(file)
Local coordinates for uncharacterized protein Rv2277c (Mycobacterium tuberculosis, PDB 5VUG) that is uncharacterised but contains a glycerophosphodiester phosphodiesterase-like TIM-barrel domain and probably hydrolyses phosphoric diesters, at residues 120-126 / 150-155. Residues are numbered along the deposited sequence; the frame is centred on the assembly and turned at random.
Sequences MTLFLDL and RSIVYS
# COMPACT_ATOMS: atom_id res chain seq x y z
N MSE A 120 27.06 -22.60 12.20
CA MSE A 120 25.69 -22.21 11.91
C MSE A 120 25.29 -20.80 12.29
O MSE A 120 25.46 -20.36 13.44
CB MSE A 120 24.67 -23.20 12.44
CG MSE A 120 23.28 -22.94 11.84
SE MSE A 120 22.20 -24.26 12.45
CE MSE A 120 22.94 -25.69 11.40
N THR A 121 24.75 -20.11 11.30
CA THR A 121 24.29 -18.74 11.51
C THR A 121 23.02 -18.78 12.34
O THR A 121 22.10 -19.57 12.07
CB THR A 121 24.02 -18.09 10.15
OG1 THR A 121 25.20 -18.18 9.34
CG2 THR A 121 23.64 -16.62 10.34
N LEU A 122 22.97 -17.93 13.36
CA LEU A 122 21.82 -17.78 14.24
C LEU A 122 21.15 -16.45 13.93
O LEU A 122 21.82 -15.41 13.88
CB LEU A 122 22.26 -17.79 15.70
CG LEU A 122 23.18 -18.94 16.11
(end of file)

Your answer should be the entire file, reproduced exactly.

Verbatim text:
Local coordinates for uncharacterized protein Rv2277c (Mycobacterium tuberculosis, PDB 5VUG) that is uncharacterised but contains a glycerophosphodiester phosphodiesterase-like TIM-barrel domain and probably hydrolyses phosphoric diesters, at residues 120-126 / 150-155. Residues are numbered along the deposited sequence; the frame is centred on the assembly and turned at random.
Sequences MTLFLDL and RSIVYS
# COMPACT_ATOMS: atom_id res chain seq x y z
N MSE A 120 27.06 -22.60 12.20
CA MSE A 120 25.69 -22.21 11.91
C MSE A 120 25.29 -20.80 12.29
O MSE A 120 25.46 -20.36 13.44
CB MSE A 120 24.67 -23.20 12.44
CG MSE A 120 23.28 -22.94 11.84
SE MSE A 120 22.20 -24.26 12.45
CE MSE A 120 22.94 -25.69 11.40
N THR A 121 24.75 -20.11 11.30
CA THR A 121 24.29 -18.74 11.51
C THR A 121 23.02 -18.78 12.34
O THR A 121 22.10 -19.57 12.07
CB THR A 121 24.02 -18.09 10.15
OG1 THR A 121 25.20 -18.18 9.34
CG2 THR A 121 23.64 -16.62 10.34
N LEU A 122 22.97 -17.93 13.36
CA LEU A 122 21.82 -17.78 14.24
C LEU A 122 21.15 -16.45 13.93
O LEU A 122 21.82 -15.41 13.88
CB LEU A 122 22.26 -17.79 15.70
CG LEU A 122 23.18 -18.94 16.11